More than meets the eye

In the past the main reasons for the existence of public zoological gardens were for recreation, fun and some visitor education. And, of course, to help conserve endangered species through international breeding programmes.

Now, as the world becomes more environment conscious, education is more important than ever.

The Johannesburg Zoo’s education centre hosts exhibits, lectures, videos and workshops. Teachers can arrange programmes with the zoo to suit requirements. Worksheets are provided.

“The new school curriculum is linked with the Constitution – it centres on a healthy environment and respect for all living things, social justice and equality,” says Louise Matschke, the zoo’s curriculum specialist, who sets up programmes for schools.

She says that a theme such as biodiversity can be linked to subjects such as English, maths and geography.

“We give out a booklet for three phases in primary school,” says Matschke, noting that, in the past, most school visitors to the zoo were in the lower grades. “Now we are trying to get more high school learners involved. We have had calls from mostly private schools asking us to put special programmes together.

“Last year a grade 11 class asked for a programme on river health and wetlands and their link with human health. We conducted tests on water bodies in the zoo, for example in the hippo camp, to see how they would affect human health.”

Matschke says many high school learners visit the zoo for the classification programme – to learn how animals, plants and chemicals are divided. “Other popular programmes are dentition – looking at the animals’ teeth – and feeding habits,” she says.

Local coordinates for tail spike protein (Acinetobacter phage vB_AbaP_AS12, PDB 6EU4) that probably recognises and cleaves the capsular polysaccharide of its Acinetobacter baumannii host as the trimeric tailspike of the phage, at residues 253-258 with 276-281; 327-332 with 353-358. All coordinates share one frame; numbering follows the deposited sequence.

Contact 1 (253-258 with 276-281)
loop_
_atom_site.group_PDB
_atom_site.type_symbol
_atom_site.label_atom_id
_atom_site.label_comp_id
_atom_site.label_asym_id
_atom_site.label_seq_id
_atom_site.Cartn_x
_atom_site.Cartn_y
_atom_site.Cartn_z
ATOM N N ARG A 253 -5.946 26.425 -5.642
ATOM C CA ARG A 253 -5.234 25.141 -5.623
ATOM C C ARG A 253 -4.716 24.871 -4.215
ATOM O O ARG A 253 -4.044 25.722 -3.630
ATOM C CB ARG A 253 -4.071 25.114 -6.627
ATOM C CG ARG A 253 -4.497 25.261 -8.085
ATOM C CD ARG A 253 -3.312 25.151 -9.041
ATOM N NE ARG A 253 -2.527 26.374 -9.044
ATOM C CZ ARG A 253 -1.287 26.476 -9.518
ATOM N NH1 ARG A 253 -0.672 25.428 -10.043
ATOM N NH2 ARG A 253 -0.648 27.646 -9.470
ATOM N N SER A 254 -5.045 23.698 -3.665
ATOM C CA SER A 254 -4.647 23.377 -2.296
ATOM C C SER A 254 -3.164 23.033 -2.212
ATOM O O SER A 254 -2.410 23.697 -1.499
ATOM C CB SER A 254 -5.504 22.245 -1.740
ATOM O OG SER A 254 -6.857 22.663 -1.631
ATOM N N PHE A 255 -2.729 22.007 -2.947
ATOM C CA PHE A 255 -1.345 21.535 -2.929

The zoo’s discovery centre, once a restaurant, houses a DVD auditorium (where a video is narrated in English, Afrikaans, Zulu or Sesotho) and a touch museum, featuring an exhibit on body coverings – a selection of skins, scales and feathers – which children can touch and feel. They can also stroke stuffed animals, including a white lion and a Bengal tiger.

Community service for high school learners is run throughout the year, which enables them to put in a certain number of hours for portfolio projects. “Working with animals, such as cleaning out animals’ quarters, is hard labour,” says Matschke. Despite the sweat, great fun is had by all.

The new farmyard, Badger Glen Farm, is cartoon-like and child-oriented with water fountains, coloured movable blocks to encourage children to match pictures with words, and an analogue clock that simultaneously shows digital time to mark Farmer Badger’s day.

The zoo also runs a van that goes out to schools by request as part of its “Zoo to You” programme, allowing children at school to meet birds, reptiles and small animals, including hedgehogs and furry ferrets.

The Jo’burg Zoo is open from 8.30am to 5.30pm. Cost for school groups, R15 a person, including programmes. Call 011 646 2000. For more information, visit

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